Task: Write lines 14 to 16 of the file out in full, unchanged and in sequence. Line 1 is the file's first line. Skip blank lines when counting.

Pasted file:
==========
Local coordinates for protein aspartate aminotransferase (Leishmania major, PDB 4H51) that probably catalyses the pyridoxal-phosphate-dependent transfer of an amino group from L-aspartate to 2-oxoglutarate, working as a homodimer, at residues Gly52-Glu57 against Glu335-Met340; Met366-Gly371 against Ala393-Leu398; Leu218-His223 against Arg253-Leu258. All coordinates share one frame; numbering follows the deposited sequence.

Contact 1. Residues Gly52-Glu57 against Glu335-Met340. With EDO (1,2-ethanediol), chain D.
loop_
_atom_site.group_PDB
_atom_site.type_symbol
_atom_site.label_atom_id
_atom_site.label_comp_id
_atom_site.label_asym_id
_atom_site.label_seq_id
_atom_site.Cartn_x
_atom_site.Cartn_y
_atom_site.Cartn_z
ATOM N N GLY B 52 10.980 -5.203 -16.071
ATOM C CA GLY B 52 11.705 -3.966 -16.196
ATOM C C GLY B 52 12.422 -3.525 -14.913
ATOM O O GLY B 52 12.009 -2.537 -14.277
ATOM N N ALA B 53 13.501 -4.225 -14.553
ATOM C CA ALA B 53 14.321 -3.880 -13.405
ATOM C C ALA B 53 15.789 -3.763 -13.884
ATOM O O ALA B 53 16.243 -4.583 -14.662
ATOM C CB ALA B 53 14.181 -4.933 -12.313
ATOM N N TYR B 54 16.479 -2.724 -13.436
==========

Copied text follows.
ATOM C CA GLY B 52 11.705 -3.966 -16.196
ATOM C C GLY B 52 12.422 -3.525 -14.913
ATOM O O GLY B 52 12.009 -2.537 -14.277